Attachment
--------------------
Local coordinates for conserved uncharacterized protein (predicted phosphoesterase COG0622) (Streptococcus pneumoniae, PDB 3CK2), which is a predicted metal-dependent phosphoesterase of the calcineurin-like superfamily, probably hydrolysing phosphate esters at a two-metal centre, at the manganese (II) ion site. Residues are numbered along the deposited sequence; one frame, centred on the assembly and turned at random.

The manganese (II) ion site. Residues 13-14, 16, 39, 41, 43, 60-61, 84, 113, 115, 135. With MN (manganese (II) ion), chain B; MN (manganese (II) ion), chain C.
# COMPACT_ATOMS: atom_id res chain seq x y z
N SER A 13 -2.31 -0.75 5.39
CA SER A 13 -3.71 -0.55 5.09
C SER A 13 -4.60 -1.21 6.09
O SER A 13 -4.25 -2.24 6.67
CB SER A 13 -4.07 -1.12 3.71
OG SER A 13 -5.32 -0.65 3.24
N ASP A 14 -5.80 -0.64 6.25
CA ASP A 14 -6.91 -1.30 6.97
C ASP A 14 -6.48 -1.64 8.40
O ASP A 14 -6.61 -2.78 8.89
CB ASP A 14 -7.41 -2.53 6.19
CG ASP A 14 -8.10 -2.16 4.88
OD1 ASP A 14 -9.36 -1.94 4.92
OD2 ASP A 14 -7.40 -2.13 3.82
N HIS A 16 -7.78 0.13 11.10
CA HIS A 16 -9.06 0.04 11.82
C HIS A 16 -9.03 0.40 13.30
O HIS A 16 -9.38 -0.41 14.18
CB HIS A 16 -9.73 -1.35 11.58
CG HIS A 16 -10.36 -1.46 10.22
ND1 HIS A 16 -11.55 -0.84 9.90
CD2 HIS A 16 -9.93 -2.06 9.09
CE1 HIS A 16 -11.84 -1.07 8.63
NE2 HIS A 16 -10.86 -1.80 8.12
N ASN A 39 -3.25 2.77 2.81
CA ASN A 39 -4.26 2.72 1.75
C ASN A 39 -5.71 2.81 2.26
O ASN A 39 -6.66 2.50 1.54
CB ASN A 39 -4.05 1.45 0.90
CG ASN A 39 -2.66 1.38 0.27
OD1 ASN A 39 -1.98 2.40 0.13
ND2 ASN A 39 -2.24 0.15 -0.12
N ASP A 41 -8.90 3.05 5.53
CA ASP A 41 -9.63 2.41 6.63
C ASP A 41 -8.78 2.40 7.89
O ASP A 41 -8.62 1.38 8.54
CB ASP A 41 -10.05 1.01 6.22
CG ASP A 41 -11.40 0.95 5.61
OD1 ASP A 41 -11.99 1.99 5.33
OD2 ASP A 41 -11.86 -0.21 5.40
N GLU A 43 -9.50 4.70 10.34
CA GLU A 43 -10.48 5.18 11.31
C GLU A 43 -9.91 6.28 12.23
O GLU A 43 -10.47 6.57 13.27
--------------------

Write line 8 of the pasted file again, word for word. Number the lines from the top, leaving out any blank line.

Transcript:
CB SER A 13 -4.07 -1.12 3.71